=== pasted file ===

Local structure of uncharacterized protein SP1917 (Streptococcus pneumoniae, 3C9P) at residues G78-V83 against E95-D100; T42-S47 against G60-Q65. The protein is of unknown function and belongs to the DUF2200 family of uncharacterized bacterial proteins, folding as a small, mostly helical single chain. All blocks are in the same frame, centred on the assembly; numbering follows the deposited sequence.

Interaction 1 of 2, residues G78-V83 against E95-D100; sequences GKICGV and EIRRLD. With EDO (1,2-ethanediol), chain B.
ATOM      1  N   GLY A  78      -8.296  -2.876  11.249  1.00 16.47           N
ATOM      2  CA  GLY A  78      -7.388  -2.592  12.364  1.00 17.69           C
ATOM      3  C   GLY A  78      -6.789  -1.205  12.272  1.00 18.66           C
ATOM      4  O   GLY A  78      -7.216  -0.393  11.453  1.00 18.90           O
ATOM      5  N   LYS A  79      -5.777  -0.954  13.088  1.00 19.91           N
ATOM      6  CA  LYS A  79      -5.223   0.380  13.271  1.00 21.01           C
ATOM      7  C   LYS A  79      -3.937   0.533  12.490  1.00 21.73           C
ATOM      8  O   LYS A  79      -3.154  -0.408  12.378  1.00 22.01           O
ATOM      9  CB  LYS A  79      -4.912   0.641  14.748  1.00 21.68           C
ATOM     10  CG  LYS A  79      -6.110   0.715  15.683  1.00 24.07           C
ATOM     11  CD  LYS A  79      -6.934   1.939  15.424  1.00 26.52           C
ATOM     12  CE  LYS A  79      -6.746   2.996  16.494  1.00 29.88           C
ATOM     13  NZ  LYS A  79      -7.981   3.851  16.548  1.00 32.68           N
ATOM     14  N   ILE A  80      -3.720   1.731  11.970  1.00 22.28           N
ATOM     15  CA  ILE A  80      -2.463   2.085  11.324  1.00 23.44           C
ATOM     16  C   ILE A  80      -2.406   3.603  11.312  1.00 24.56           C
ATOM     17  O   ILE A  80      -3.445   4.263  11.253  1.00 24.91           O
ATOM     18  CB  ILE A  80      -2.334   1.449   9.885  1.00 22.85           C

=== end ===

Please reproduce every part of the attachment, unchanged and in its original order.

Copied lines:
Local structure of uncharacterized protein SP1917 (Streptococcus pneumoniae, 3C9P) at residues G78-V83 against E95-D100; T42-S47 against G60-Q65. The protein is of unknown function and belongs to the DUF2200 family of uncharacterized bacterial proteins, folding as a small, mostly helical single chain. All blocks are in the same frame, centred on the assembly; numbering follows the deposited sequence.

Interaction 1 of 2, residues G78-V83 against E95-D100; sequences GKICGV and EIRRLD. With EDO (1,2-ethanediol), chain B.
ATOM      1  N   GLY A  78      -8.296  -2.876  11.249  1.00 16.47           N
ATOM      2  CA  GLY A  78      -7.388  -2.592  12.364  1.00 17.69           C
ATOM      3  C   GLY A  78      -6.789  -1.205  12.272  1.00 18.66           C
ATOM      4  O   GLY A  78      -7.216  -0.393  11.453  1.00 18.90           O
ATOM      5  N   LYS A  79      -5.777  -0.954  13.088  1.00 19.91           N
ATOM      6  CA  LYS A  79      -5.223   0.380  13.271  1.00 21.01           C
ATOM      7  C   LYS A  79      -3.937   0.533  12.490  1.00 21.73           C
ATOM      8  O   LYS A  79      -3.154  -0.408  12.378  1.00 22.01           O
ATOM      9  CB  LYS A  79      -4.912   0.641  14.748  1.00 21.68           C
ATOM     10  CG  LYS A  79      -6.110   0.715  15.683  1.00 24.07           C
ATOM     11  CD  LYS A  79      -6.934   1.939  15.424  1.00 26.52           C
ATOM     12  CE  LYS A  79      -6.746   2.996  16.494  1.00 29.88           C
ATOM     13  NZ  LYS A  79      -7.981   3.851  16.548  1.00 32.68           N
ATOM     14  N   ILE A  80      -3.720   1.731  11.970  1.00 22.28           N
ATOM     15  CA  ILE A  80      -2.463   2.085  11.324  1.00 23.44           C
ATOM     16  C   ILE A  80      -2.406   3.603  11.312  1.00 24.56           C
ATOM     17  O   ILE A  80      -3.445   4.263  11.253  1.00 24.91           O
ATOM     18  CB  ILE A  80      -2.334   1.449   9.885  1.00 22.85           C